**Mood:**special

**Now Playing:**Ghost (Bananarama)

**Topic:**Seminars

Well, I went to the Cambridge seminar on Tuesday - which was fun getting the students' feedback - I think the things I've gained from that has mostly been in the preparation of the materials and doing some preliminary qualitative analysis. Fatin suggested that I probably could let students who did the black-box software do it again sometime later on the glass-box to see if there were any effects ... hmm ... interesting - don't think I'll have any time for that in this PhD but something to think about for future research perhaps?

I also went to the BSRLM conference on Saturday - I was hoping to get more feedback from it - unfortunately my audience was really low (I think perhaps because the people who were interesting in my talk were mostly Cambridge students who had already seen it and I was clashing with a workshop of Geogebra). I was hoping to get some feedback on my videos. One person (Nicole) suggested I might looks at Hoyles and Noss concept of situated cognition ... and I've been doing some browsing on the concept and it might be useful but not sure how it actually fits in with the data I have ... well as I understood it situated abstraction is where students make sense of what is given to them in the situation in which they're. Noss (2002) in his paper of mathematical epistemologies that students in these abstracted situations should be able to transfer their knowledge and not be wholly confined to the situation as suggested by Resnick (1991).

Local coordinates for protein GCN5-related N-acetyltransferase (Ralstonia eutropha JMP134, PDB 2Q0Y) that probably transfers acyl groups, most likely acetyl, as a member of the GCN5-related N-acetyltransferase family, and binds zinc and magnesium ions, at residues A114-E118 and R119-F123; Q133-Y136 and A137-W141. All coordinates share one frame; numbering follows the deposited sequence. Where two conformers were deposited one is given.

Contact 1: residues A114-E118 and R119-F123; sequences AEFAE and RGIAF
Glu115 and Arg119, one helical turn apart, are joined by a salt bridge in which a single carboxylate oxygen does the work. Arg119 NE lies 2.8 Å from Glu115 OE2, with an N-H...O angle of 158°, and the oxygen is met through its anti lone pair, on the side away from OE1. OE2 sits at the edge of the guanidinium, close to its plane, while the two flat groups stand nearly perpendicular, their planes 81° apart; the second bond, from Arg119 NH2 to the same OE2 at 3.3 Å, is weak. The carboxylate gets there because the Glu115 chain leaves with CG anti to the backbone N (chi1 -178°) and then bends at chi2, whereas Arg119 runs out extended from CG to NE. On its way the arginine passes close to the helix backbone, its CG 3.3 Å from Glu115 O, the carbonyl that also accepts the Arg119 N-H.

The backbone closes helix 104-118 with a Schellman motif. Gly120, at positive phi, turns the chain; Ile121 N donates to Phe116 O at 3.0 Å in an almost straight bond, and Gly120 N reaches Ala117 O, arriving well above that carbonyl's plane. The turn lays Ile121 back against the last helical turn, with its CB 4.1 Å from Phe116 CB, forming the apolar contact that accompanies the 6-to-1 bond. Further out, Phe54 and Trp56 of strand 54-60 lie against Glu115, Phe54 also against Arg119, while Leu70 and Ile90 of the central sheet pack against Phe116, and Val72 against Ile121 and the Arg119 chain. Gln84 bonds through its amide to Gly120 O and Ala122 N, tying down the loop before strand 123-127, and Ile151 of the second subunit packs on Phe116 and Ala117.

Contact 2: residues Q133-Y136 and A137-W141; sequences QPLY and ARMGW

Hopefully, I've looked at this correctly and I've interpreted it correctly. What was interesting when I was reading Noss's work and all other stuff on situated abstraction I was trying to figure where students were sense-making based on the software - and based on the bits of video data I've browsed through I can't say whether there was actually any abstraction based on the software perhaps in the open-box in the choice of the the variables in which students chose any variable wildly ... however, what did strike me is this notion of moving from the situated abstract and applying it in a different situation. So, I went and did an ANOVA (or rather a comparison of means) to check whether students were doing badly when they had to do the abstract problem in comparison to the real life problems.

Of course I found no difference in the 20 students (I removed the 2 outliers)! However, the means suggest that students who were doing the abstract problem (interpretive and constructive) last were students who were doing worse at it - I do have to check whether the problems that students were doing last in general - that students were doing bad in it. Because students who were doing problem 1 last also did very badly for both the interpretive and the constructive. I'm not sure whether that student's energies peter off to the last and weren't able to think ... looking at problem 2 - students also did bad when it was the last question but only for the constructive problem ... did students reach their cognitive limits? Was the time they were taking a strain on them - or were students generally couldn't handle the abstract problems? (I don't think it is the latter - I have a feeling students just do badly for the last problem!). So, much for my brief stint in checking out situative abstraction - but it still might come in useful so would keep it in mind.

Interestingly, at the BSRLM spoke about someone (I think it was on Schonfeld) who said that if students cannot work out a problem in less than 7 mins they think it is impossible - so, I need to check this out more carefully.